Those in cat rescue saw conservation groups as cat haters advocating for modern-day feline pogroms. Conservationists, in turn, painted rescue groups as full of crazy cat ladies whose brains were addled by Toxoplasma gondii, a parasite found in some cat feces. Addressing the cat’s impact on the environment, however, requires the two sides to work together.
“It’s not black and white,” says Lynette McLeod, an environmental psychologist at the University of Canterbury in New Zealand. “It’s about sitting down with people and not demonizing the other. It’s trying to find solutions that can cater to all parties. There’s no easy answer.”
So what’s a cat lover to do? Until I stuck a tentative toe into this debate, I didn’t see an inherent conflict between my love of cats and my deep-seated beliefs in conservation. To a large extent, I still don’t. But with an estimated 3o to 80 million unowned cats roaming the outdoors in the United States plus an additional 30% of the country’s 60-80 million pet cats allowed outside and global bird numbers in free fall, we must all ask ourselves, which animals do we value, why, and are our cat problems instead human ones.
Sweet Kitty As Predator
I have shared my life with cats for 20 years. I love their sandpaper tongues, their commitment to the belief that they are starving and wasting away to nuffinks as soon as the bottom of their food bowl is visible. I love their conviction that not only are cats the best species, but they are also the epitome of what a cat should be. I love how my current cat — a mischievous six-year-old former mama cat named Ophelia — insists that her habit of following me from room to room like a brown- and orange-striped shadow, and curling up between my husband and me on the couch every evening is pure coincidence and most definitely not an indication that she loves us. Not at all.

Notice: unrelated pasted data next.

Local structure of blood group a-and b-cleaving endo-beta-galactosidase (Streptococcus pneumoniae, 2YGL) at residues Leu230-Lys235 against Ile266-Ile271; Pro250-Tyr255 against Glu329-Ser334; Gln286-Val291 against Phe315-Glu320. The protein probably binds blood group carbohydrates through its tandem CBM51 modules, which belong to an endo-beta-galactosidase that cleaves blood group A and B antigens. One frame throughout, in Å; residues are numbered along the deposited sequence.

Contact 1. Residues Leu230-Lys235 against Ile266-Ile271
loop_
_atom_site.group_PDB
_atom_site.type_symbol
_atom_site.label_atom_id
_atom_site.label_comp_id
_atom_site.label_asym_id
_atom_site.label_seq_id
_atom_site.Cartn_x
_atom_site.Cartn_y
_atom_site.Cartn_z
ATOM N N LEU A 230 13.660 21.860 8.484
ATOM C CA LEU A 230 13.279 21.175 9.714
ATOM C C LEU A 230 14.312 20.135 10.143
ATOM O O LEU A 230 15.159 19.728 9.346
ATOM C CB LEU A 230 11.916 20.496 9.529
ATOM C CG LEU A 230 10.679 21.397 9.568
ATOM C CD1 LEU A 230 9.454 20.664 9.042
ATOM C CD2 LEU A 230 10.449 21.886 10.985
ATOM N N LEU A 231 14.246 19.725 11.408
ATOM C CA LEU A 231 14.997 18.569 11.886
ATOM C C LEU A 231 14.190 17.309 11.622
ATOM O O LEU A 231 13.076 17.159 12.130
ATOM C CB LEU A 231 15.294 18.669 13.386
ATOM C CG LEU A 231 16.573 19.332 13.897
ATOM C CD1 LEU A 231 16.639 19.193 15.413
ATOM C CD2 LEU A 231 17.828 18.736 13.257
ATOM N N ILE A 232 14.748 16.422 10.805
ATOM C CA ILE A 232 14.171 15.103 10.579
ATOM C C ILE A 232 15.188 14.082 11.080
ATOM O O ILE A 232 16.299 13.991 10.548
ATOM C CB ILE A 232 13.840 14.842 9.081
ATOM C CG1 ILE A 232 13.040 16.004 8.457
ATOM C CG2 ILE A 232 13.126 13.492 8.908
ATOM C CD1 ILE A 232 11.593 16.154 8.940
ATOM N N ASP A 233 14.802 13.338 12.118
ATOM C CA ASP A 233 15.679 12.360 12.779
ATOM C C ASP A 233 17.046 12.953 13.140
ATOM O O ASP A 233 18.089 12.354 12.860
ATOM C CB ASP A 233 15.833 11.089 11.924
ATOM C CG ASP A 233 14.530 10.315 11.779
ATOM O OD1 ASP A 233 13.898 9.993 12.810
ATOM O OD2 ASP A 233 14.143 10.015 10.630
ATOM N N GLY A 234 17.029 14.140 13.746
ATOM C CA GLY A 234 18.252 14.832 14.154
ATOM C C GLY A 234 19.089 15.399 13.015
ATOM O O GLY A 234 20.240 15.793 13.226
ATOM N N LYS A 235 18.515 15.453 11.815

I also know that Ophelia is a predator. As an indoor cat, her prey is limited to toes, pens and my hair. If she were outside, though, there would be carnage. But then this is why humans started keeping cats around. When humans began farming in the Middle East some 10,000 years ago, they found themselves storing grain surpluses. Lots of grain meant lots of rodents. Just as mice and rats were drawn to the smorgasbord of ready carbs, cats were drawn to the rodent buffet.
More courageous cats, who were able to cope with sharing space with other cats, benefitted from the easy access to rodents and whatever food scraps they could scavenge. As a bonus, they got shelter, some protection from predators and the occasional scratch behind the ears. Humans, for their part, got mobile rodent control and an adorable companion. While we encouraged this process, even helped facilitate it, it wasn’t done with the same deliberation and care of, say, dogs and livestock. Instead, in an on-brand move for the species, cats domesticated themselves. Well, mostly.
Until the invention of kitty litter after World War II, even the most pampered of pussycats were often let outside to do their business. Whether it’s due to less time living alongside humans or some other factor, cats retained a wildness that other house pets and so-called ‘domestic’ animals didn’t have. And they still do.
Many municipalities in the U.S. have leash laws for dogs, requiring them when off the owner’s property. Cat owners, however, often let their pets out by opening the door or installing a cat flap. Finding out where kitty spends their off-hours typically requires reconnaissance with neighbors or attaching a camera to their pet.
This autonomy is much of what makes cats so endearing, says researcher Lee Niel at the University of Guelph in Ontario, Canada. The freedom to roam and ready access to the great outdoors is tied up in what many cat owners believe is fundamental to the very nature of cats. To have a good life — to reach the highest rung of cat-ness — cats need to go outside.
In a 2021 study of more than 5,100 cat owners from Europe, the United States, Canada, Australia, and New Zealand, researchers from the United Kingdom’s Nottingham Trent University and the University of Edinburgh found that nearly two-thirds of cat owners let their cat outside for the cat’s benefit. Kitty’s benefit, however, comes at a cost to nature.
One study found that within a one-week period, although 44% of cats successfully hunted outdoors, they only returned with 23% of their prey.
“Because cats only bring a small proportion of their prey home, owners don’t really see that impact,” Niel says.